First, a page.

The mmWave spectrum offers many compelling advantages for communication applications. Compared to microwave systems, mmWave offers larger blocks of less contested and less regulated bandwidth for high data rates. The shorter wavelength allows reduced antenna size for a given antenna gain for compact systems. Compared to optical, mmWave losses in the atmosphere are modest and it is possible to “burn through” inclement weather to maintain a link. Additionally, with enough power the spot size at the receiver can be relatively large, providing tolerance for imperfect antenna pointing accuracy.
Wireless communications systems are finding increasing applications because of their reduced capital costs, ease of deployment and reduced environmental impact over physical carriers such as fiber. Wireless transmitters have long played an essential role in satellite communications (satcom) and are used terrestrially as point-to-point relays to carry backbone traffic where the deployment of physical lines is difficult. Recently mmWave systems have seen rapid adoption for point-to-point terrestrial links up to W-Band and in satcom for gateway uplinks up to V-Band. Access to bandwidth at these frequencies enables competitive data rates with those available over fiber optic cables. Figure 1 shows the large swaths of frequency blocks available with the 71 to 76 GHz and 81 to 86 GHz bands each offering 5 GHz of continuous bandwidth. At W-Band, 92 to 114 GHz and at D-Band, 130 to 174.5 GHz, even larger bandwidths are being considered for near-term network growth.1 Future systems will operate at G-Band frequencies spanning 200 to 300 GHz ranges.2
The power amplifier (PA) is usually one of the last components in the RF chain before the antenna, playing a key role in system performance. Making use of mmWave for communications and imaging requires acquiring the signal at the receiver with a suitable signal-to-noise ratio. Practical systems that function over appreciable distances in various weather conditions often need tens of watts of power to meet requirements.
Achieving this at mmWave frequencies is a challenge. The advantages of mmWave systems have been acknowledged for decades, but the lack of availability of mmWave PAs has impacted mmWave deployment. Local heat dissipation limits achievable power in a single MMIC, so reaching watts of output power requires power combining that reduces efficiency. Low efficiency, low system-level power density, high thermal load and design complexity of mmWave solid-state power-combined systems are some of the challenges of deploying mmWave systems. While several technologies have been explored to deploy mmWave PAs,3 GaN and GaAs are the solid-state solutions that offer the most potential for high power levels as shown in Figure 2. New technologies offering increased power efficiently in compact forms are needed.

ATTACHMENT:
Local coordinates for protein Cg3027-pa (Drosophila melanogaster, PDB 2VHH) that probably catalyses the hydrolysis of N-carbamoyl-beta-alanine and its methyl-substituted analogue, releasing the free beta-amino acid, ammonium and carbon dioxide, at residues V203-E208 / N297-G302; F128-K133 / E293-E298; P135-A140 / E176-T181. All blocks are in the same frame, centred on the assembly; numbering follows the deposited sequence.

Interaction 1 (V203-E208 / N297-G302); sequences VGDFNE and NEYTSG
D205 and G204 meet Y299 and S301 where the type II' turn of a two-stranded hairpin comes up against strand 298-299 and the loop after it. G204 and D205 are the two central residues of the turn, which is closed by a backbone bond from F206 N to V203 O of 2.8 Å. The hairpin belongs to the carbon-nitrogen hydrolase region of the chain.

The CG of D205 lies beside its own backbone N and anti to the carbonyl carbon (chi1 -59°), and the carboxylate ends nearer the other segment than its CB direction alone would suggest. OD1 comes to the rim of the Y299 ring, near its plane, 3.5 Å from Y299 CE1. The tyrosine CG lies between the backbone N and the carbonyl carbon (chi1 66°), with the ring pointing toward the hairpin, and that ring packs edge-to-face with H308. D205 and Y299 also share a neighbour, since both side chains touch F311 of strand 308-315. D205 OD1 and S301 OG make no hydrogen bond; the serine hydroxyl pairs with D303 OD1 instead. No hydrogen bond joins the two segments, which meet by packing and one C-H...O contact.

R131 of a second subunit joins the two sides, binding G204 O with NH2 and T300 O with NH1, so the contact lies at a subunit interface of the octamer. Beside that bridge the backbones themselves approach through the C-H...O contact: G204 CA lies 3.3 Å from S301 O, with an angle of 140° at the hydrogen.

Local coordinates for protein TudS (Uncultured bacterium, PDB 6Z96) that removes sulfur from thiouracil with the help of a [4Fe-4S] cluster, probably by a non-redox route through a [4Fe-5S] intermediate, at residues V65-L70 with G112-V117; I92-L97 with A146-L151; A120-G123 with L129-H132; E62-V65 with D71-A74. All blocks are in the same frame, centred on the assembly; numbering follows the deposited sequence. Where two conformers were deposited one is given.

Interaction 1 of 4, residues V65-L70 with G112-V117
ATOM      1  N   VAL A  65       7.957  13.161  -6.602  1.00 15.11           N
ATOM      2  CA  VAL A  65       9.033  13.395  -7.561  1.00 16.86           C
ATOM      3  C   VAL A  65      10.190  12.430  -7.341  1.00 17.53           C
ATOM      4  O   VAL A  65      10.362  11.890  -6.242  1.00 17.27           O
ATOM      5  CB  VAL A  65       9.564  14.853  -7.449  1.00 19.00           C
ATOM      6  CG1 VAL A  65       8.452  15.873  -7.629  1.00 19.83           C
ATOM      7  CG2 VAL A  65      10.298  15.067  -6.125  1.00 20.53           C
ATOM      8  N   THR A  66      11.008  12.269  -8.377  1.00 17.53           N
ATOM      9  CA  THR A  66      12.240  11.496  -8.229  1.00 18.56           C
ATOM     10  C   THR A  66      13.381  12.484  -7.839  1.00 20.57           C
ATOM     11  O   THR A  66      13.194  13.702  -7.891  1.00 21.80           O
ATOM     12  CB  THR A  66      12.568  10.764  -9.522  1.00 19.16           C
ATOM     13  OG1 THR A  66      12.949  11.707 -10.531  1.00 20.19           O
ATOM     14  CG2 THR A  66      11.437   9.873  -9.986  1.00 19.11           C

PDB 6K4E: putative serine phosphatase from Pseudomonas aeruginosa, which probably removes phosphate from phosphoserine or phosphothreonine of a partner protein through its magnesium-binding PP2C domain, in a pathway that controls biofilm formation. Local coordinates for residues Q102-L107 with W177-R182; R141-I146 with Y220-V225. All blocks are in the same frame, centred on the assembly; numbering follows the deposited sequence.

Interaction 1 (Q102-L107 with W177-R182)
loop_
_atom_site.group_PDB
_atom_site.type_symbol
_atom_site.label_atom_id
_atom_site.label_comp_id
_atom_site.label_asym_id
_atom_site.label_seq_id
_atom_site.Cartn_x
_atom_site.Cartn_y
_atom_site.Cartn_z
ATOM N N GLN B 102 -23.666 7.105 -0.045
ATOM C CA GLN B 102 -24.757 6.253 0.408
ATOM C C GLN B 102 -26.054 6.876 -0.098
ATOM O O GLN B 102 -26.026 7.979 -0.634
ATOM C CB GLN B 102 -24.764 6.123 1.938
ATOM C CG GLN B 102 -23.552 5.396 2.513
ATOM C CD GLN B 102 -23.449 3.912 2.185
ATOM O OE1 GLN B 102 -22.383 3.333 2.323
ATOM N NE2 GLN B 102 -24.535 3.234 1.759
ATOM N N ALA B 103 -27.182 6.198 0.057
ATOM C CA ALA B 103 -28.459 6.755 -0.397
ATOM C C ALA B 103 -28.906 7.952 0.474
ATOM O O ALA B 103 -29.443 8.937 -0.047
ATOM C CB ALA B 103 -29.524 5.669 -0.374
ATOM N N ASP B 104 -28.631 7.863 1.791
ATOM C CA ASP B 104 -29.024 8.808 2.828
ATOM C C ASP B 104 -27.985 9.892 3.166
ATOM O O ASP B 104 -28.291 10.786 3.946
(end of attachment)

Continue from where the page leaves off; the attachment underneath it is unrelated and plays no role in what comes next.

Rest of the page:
Traveling wave tube (TWT) amplifiers (TWTAs), consisting of a TWT and its power supply, or electronic power conditioner are a well-established highly reliable technology4,5 that has demonstrated high power efficiency in a compact form at mmWave frequencies. We believe that the technology outperforms solid-state power amplifiers (SSPAs), but is often overlooked for deployment in high data rate communications systems. As shown in Figure 3, a 100 W TWTA allows data to be transmitted at the same rate 10x as far as a 100 mW amplifier.
LINEAR BEAM AMPLIFIER OVERVIEW
Many vacuum devices are used to generate or amplify mmWave power. Linear beam devices, such as klystrons, TWTs and backward wave oscillators (BWOs) provide power that is unachievable in solid-state devices. Klystrons are narrowband amplifiers with resonant circuits, producing high peak power. They are used in radar and some communication systems. TWTs employ a non-resonant circuit that allows significantly wider bandwidth, typically at lower power levels than klystrons. BWOs have a circuit that is designed for an unstable interaction with a backward traveling wave so the devices generate RF without an input signal, effectively amplifying noise.
TWTs are the vacuum amplifiers used most commonly in communication systems. Dr. Rudolf Kompfner is credited with the invention of the TWT,6 but Dr. John R. Pierce quickly realized the potential of the device to enable the type of communications he was working on at Bell Laboratories. He developed much of the engineering needed to design and build practical devices.7
TWTs amplify a signal using the kinetic energy carried by electrons traveling in a vacuum environment. The operation starts with an electron gun that creates an electron beam that is electrostatically focused into a narrow stream. Most TWTs employ a thermionic cathode, where a low work function material is heated to emit electrons into the vacuum. The hot cathode evaporates the emissive material, leading to a finite lifetime of electron emission. Electron energies are given by a Maxwellian distribution in the cathode and only those with energies above the cathode work function can travel into the vacuum. Higher electron emission requirements mean a hotter cathode for a given cathode material work function. A voltage applied to the anode accelerates the electrons and lenses electrostatically focus them into a compact beam. If the cathode surface is large and the focused beam small as in a high frequency TWT, this focusing may reduce the beam’s cross-sectional area by a factor of a hundred, requiring extreme precision in the lenses.